Five nutrition questions answered by an Ineos Grenadiers expert

We put some hot fuelling topics to Dr Marc Fell, performance nutritionist for Ineos Grenadiers

Geraint Thomas of INEOS Grenadiers feeding during the Giro d'Italia 2023
(Image credit: Tim de Waele/Getty Images)

If you want to get the most from the miles you put in on your bike, then you need to ensure that your fuelling is spot on. The riders at INEOS Grenadiers are lucky enough to have experts like Dr Marc Fell, their performance nutritionist to call upon for advice. So, who better to answer some of the questions that we regularly get asked about fuelling for cycling?

What are the four 'Rs' of sports nutrition?

An Ineos Grenadiers soigneur holds water bottles and energy gels

(Image credit: Tim de Waele/Getty Images)

These are are the fundamentals of any recovery strategy.


Consume carbohydrates immediately after your training session or race to replenish the energy - in the form of muscle and liver glycogen - that you will have just used . 

How much carbohydrate you require depends on how hard the session was and how close your next session is. For instance, if you have just completed a high intensity session and have another session planned within the next 24 hours then it is important to consume more carbohydrates between these sessions to aid muscle and liver glycogen replenishment (aiming for approximately 1 to  1.2 grams of carbohydrates per kilogram of your bodyweight per hour for the first 3 hours following the session).

On the other hand if you have just completed a light intensity session and will not be undertaking another training session for a couple of days then you do not have to be as aggressive with your carbohydrate intake following that session.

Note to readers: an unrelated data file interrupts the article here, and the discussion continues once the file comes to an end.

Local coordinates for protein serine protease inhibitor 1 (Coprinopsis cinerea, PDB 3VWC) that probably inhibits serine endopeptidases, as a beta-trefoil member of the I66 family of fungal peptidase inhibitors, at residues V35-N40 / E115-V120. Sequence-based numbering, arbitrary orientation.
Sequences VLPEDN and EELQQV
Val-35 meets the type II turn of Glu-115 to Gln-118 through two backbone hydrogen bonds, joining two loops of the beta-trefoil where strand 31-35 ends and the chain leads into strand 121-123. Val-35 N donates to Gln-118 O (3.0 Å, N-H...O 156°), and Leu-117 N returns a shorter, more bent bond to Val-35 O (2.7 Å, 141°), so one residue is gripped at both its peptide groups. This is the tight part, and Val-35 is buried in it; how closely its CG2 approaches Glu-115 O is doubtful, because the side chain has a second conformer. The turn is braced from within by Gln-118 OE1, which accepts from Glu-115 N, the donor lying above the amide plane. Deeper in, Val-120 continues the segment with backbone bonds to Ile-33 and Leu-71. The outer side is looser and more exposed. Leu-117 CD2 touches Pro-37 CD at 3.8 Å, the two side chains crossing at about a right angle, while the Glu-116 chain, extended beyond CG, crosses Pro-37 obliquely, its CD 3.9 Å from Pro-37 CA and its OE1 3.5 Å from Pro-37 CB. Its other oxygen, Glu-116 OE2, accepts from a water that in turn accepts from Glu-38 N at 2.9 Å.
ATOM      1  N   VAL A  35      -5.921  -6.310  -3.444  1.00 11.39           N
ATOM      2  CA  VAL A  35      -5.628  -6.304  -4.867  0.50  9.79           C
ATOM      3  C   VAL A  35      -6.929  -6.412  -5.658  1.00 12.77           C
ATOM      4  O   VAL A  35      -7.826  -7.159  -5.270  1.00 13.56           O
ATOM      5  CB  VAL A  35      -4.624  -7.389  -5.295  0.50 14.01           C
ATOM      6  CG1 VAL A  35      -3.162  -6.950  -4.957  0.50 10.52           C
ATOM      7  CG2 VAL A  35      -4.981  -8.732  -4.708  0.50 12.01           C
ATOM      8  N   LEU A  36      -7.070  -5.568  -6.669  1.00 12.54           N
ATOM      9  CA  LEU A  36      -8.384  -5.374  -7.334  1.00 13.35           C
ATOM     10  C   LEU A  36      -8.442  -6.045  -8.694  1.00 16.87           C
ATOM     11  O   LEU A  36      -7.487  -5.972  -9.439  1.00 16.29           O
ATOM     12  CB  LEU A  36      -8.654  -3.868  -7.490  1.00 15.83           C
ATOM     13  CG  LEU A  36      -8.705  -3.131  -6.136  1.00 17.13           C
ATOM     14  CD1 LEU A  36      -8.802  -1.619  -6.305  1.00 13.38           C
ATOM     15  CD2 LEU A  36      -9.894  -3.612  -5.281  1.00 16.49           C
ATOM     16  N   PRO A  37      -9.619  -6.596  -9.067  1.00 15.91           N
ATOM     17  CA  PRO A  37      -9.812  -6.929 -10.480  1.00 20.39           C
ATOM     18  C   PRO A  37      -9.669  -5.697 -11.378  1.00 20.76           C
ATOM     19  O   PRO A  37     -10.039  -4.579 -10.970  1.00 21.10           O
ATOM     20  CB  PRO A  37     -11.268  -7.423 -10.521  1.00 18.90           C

When you exercise you will put stress on your muscles which causes damage to the muscle. Promoting the rebuilding and repair of this damage requires sufficient protein intake. Therefore, you should aim to consume 20-30g of protein immediately after your training session.


When you exercise your body can lose a lot of fluids through sweating. This means you need to drink fluids before, during and after sessions to replace the fluids you have lost through sweating. 

A simple method to assess how much fluid you need to drink after a session to rehydrate is to weigh yourself before and after the session and multiple the difference by 1.5-litres, for example if you have lost 1kg of fluids during exercise then you should aim to drink 1.5-litres of fluids within the hours after exercise. 

Adding electrolytes to your fluids after exercise can also promote rehydration as you will have lost key electrolytes ( such as sodium) in your sweat which are important for maintaining hydration levels.


We all know the importance of rest and sleep to allow your body to recover. It's in the hours and days after training sessions that your body adapts to training stress, so maximising your sleep each night will help promote this process and also allow your muscles to recover.

Try using SiS Rapid REGO Recovery after training sessions as it provides an all in one recovery drink that is high in protein and carbohydrates as well as containing key electrolytes to kickstart your recovery.

Are there any dietary supplements that will benefit my cycling and general health?

Omega 3 fish oil capsules and a glass bottle on a beige background

(Image credit: Getty Images)

You should always aim to follow a food-first approach when it comes to nutrition and diet, as consuming a well balanced diet will ensure you get all of the important macro- and micronutrients you need to keep you healthy and performing at your best without the need for supplements. However, there are certain supplements which may help.

For example, taking Vitamin D3 in the winter months can be beneficial given that we can only get high amounts of Vitamin D from the sun which is lacking in the winter. Vitamin D has a whole host of benefits for general health and sport performance.  And a good multivitamin and mineral supplement can help cover your nutritional bases. 

Omega-3 essential fatty acid supplements can also provide a number of health benefits including an anti-inflammatory effect. However, if you eat plenty of oily fish, you might not need to supplement. However, the ratio of Omega-3 to Omega-6 fatty acids is important. Omega-6, while also an essential fat, is more prevalent in Western diets and we should be aiming to consume more 3 than 6, so most people would benefit from 500-1000 mg per day of the former.